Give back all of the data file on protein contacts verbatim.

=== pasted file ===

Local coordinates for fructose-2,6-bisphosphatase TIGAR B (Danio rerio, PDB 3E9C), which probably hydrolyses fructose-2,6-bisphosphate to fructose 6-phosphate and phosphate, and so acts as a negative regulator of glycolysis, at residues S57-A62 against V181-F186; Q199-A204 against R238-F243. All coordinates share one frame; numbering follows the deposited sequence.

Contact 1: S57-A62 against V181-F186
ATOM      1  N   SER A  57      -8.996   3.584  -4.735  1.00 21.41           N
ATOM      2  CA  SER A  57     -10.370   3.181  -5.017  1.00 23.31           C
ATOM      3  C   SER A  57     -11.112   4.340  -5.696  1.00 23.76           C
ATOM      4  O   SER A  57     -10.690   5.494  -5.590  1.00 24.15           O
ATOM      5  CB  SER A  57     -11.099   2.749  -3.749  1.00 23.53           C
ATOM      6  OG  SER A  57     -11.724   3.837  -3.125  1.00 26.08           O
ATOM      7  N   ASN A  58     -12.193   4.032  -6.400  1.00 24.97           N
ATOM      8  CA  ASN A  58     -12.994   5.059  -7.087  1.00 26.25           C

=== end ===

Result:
Local coordinates for fructose-2,6-bisphosphatase TIGAR B (Danio rerio, PDB 3E9C), which probably hydrolyses fructose-2,6-bisphosphate to fructose 6-phosphate and phosphate, and so acts as a negative regulator of glycolysis, at residues S57-A62 against V181-F186; Q199-A204 against R238-F243. All coordinates share one frame; numbering follows the deposited sequence.

Contact 1: S57-A62 against V181-F186
ATOM      1  N   SER A  57      -8.996   3.584  -4.735  1.00 21.41           N
ATOM      2  CA  SER A  57     -10.370   3.181  -5.017  1.00 23.31           C
ATOM      3  C   SER A  57     -11.112   4.340  -5.696  1.00 23.76           C
ATOM      4  O   SER A  57     -10.690   5.494  -5.590  1.00 24.15           O
ATOM      5  CB  SER A  57     -11.099   2.749  -3.749  1.00 23.53           C
ATOM      6  OG  SER A  57     -11.724   3.837  -3.125  1.00 26.08           O
ATOM      7  N   ASN A  58     -12.193   4.032  -6.400  1.00 24.97           N
ATOM      8  CA  ASN A  58     -12.994   5.059  -7.087  1.00 26.25           C